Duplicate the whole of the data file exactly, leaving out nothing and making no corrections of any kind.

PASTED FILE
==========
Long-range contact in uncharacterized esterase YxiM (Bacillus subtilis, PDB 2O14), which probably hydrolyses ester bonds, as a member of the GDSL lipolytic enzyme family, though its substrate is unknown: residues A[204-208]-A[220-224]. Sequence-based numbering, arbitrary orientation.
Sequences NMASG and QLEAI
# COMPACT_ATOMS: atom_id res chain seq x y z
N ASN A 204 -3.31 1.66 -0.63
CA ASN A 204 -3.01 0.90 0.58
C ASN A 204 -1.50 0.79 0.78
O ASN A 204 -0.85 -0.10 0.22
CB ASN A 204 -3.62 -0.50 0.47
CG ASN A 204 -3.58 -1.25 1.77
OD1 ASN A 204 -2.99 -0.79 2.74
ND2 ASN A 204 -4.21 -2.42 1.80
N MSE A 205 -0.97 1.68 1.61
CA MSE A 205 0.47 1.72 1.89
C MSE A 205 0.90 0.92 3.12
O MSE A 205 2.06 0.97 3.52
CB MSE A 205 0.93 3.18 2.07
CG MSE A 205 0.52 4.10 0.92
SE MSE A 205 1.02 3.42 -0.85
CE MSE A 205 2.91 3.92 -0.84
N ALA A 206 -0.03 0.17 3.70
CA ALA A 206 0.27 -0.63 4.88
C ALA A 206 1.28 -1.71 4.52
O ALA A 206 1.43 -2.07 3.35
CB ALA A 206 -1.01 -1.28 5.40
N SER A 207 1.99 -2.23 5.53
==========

Long-range contact in uncharacterized esterase YxiM (Bacillus subtilis, PDB 2O14), which probably hydrolyses ester bonds, as a member of the GDSL lipolytic enzyme family, though its substrate is unknown: residues A[204-208]-A[220-224]. Sequence-based numbering, arbitrary orientation.
Sequences NMASG and QLEAI
# COMPACT_ATOMS: atom_id res chain seq x y z
N ASN A 204 -3.31 1.66 -0.63
CA ASN A 204 -3.01 0.90 0.58
C ASN A 204 -1.50 0.79 0.78
O ASN A 204 -0.85 -0.10 0.22
CB ASN A 204 -3.62 -0.50 0.47
CG ASN A 204 -3.58 -1.25 1.77
OD1 ASN A 204 -2.99 -0.79 2.74
ND2 ASN A 204 -4.21 -2.42 1.80
N MSE A 205 -0.97 1.68 1.61
CA MSE A 205 0.47 1.72 1.89
C MSE A 205 0.90 0.92 3.12
O MSE A 205 2.06 0.97 3.52
CB MSE A 205 0.93 3.18 2.07
CG MSE A 205 0.52 4.10 0.92
SE MSE A 205 1.02 3.42 -0.85
CE MSE A 205 2.91 3.92 -0.84
N ALA A 206 -0.03 0.17 3.70
CA ALA A 206 0.27 -0.63 4.88
C ALA A 206 1.28 -1.71 4.52
O ALA A 206 1.43 -2.07 3.35
CB ALA A 206 -1.01 -1.28 5.40
N SER A 207 1.99 -2.23 5.53